By symmetry, each of the 36 different combinations for the dice have the same probability of being first. Thus, the ratio

(probability of getting five first):(probability of getting seven first)

is equal to

(number of combinations adding up to five):(number of combinations adding up to seven).

A more complicated argument, similar to David Robinson's answer:

Suppose we take $$f$$ to be the probability of getting a five on a particular roll, $$F$$ to be the probability of getting a five first, $$s$$ to be the probability of getting a seven on a particular roll $$S$$ to be the probability of getting a seven first, and $$n$$ to be the probability on a particular roll of getting neither.

After one roll, there is probability $$f$$ that we're done, having gotten five first. There is probability $$s$$ that we're done, having gotten seven first. There is probability $$n$$ that we're back to where we started. And remember, before we did any rolling, the probabilities for getting a five or seven first were $$F$$ and $$S$$, respectively. Since rolling neither leaves us in the same situation as before, those probabilities remain. So we have:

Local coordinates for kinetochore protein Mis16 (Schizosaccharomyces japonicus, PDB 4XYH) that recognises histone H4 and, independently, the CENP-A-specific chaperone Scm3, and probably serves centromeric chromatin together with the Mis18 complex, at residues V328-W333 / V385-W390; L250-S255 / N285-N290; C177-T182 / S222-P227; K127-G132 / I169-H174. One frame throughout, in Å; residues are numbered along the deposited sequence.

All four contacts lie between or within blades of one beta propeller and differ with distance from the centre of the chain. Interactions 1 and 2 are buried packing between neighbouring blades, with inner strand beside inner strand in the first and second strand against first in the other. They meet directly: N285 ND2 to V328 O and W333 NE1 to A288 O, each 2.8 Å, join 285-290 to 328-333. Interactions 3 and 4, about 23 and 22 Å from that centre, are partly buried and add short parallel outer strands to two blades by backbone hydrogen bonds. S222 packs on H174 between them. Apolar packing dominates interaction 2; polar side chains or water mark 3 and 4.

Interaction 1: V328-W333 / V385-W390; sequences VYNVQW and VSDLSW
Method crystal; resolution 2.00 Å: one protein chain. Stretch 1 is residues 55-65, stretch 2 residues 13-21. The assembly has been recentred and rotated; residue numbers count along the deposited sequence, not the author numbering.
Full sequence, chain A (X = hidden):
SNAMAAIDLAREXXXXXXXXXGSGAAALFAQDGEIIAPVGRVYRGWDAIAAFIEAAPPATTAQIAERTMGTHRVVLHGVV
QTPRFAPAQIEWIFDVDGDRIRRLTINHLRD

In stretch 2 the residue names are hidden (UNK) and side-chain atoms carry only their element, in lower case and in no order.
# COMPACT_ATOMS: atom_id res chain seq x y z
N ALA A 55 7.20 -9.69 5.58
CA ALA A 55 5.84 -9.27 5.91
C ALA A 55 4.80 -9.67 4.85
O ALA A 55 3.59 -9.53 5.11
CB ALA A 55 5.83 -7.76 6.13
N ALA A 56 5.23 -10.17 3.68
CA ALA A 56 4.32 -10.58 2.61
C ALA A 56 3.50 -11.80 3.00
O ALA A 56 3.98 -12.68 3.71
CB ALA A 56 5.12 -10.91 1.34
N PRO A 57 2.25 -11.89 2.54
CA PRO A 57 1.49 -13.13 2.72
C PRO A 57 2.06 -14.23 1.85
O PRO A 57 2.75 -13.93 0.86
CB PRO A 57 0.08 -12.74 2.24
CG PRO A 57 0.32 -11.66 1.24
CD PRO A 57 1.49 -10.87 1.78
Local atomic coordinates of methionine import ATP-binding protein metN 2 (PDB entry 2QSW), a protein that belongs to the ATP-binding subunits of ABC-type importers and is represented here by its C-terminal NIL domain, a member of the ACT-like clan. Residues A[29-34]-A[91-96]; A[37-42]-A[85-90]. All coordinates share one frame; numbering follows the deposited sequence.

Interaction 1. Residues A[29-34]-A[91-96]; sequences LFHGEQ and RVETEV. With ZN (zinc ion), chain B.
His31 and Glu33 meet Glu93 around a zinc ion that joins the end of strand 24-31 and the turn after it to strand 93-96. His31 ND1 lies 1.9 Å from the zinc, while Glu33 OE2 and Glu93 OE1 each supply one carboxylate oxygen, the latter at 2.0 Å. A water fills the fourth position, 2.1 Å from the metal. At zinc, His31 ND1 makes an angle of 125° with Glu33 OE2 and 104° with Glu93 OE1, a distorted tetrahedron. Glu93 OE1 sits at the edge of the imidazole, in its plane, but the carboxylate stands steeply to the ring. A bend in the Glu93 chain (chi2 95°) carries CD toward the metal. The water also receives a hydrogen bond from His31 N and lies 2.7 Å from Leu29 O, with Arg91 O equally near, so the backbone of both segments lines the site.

Probability, after first roll, of getting a five first = probability of getting a five on the first roll plus probability of getting neither times probability of getting five first.

$$F = f + n*F$$

$$F - n*F = f$$

$$(1-n)*F = f$$

$$F = \frac f {1-n}$$

Since $$n=1-f-s$$ and thus $$1-n=f+s$$, we have

$$F = \frac f {f+s}$$

I think you are complicating it.You don't need any infinite sums. If you roll anything but a 5 or 7 you can ignore it, it's basically like it didn't happen. Thus all you have to do is say given its a 5 or 7 whats the probability it's a 5. Which equals

$$(1/9)/(1/9 + 1/6)$$

Which is about 0.4 so 40%. A similar problem, but slightly harder, to this is finding the probability of winning a game of Craps if you are interested.

• Shouldn't that be (1/9)/(1/9 + 1/6), which equals 0.4?
– user476720
Oct 8, 2018 at 11:53